Plant-parasitic nematodes are microscopic animals. The longest plant-parasitic nematode found in MI measures about 6 mm (ca. 1⁄4 inch) in length and that is the corn needle nematode. Female cyst nematodes achieve large enough sizes where they can be seen with the naked eye attached to roots on which they are feeding. However, to identify them to species they would need to be examined under a microscope or subjected to a molecular procedure such as PCR.
Virtually all plants have at least one nematode parasite. Economic losses on some crops plants can be significant due to feeding by nematodes. For this reason, it is important that nematode populations are monitored. In order to avoid or diagnose nematode problems, it is imperative soil and plant tissue samples are collected and then delivered/sent to a lab such as Diagnostic Services to assess nematode population densities. Since Diagnostic Services diagnoses plant problems and also provides management recommendations, this occurs for all nematode samples submitted to the lab. Because plant-parasitic nematodes are microscopic, they must be removed from the habitats in which they are living so they can be identified.
All plant-parasitic nematodes spend at least part of their life histories in the soil. To extract/ remove nematodes from the soil, we use a process called centrifugation/flotation. Nematodes, as well all other soil invertebrates, fungi, etc., are suspended in water and decanted over nested sieves (fig. 1). The sample is then spun in a centrifuge and all objects with higher specific gravities than water pellet in the bottom of the centrifuge tube. The water is then poured off after spinning and is replaced by a sucrose solution.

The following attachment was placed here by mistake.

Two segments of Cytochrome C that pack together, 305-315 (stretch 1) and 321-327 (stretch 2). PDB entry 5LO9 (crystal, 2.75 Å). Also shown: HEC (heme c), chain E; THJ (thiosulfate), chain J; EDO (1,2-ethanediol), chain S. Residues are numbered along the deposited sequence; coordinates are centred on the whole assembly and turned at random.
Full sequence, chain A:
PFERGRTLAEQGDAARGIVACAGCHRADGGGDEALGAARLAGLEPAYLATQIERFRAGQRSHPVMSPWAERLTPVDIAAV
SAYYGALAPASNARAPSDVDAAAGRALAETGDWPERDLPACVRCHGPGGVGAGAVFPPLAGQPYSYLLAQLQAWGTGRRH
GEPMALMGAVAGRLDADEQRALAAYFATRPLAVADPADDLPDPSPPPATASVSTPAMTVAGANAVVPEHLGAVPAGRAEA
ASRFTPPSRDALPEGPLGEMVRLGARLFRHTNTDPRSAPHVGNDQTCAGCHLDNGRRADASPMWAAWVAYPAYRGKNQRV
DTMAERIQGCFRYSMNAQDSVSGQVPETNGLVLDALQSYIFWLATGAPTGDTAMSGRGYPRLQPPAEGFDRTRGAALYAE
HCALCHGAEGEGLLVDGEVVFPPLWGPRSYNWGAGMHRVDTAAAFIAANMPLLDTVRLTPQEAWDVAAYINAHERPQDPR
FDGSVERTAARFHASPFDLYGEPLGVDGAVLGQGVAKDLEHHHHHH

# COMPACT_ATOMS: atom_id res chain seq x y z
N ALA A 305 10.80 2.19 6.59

The pellet is re-suspended and the sample spun a second time. With this form of gradient centrifugation, nematodes, most other microscopic animals, fungi, weed seeds, etc., are suspended in the sucrose with only the sand grains forming a pellet. The sucrose solution is then poured over a fine-mesh sieve to catch the nematodes. They are then rinsed into a test tube and are ready to be identified and counted under a dissecting or inverted microscope (fig. 2).
Some nematodes enter plant tissues to feed. Most feed within or on root tissue but there are some species that feed on foliage. To extract nematodes from plant tissues, we use a shaker technique where roots or leaves are washed, weighed and then placed in flasks containing an incubation solution (fig. 3). After approximately 72 hours on the shaker, most of the nematodes have moved out of the plant tissues and into the solution. The solution is then poured over sieves trapping the nematodes. The nematodes are rinsed into test tubes and are once again ready for microscopic observation.
There are other procedures that can be used to assess nematode population densities but centrifugation/flotation and the shaker are by far the ones most commonly utilized in Diagnostic Services. The biggest advantage they offer is the speed in which nematode samples can be processed.07.17.14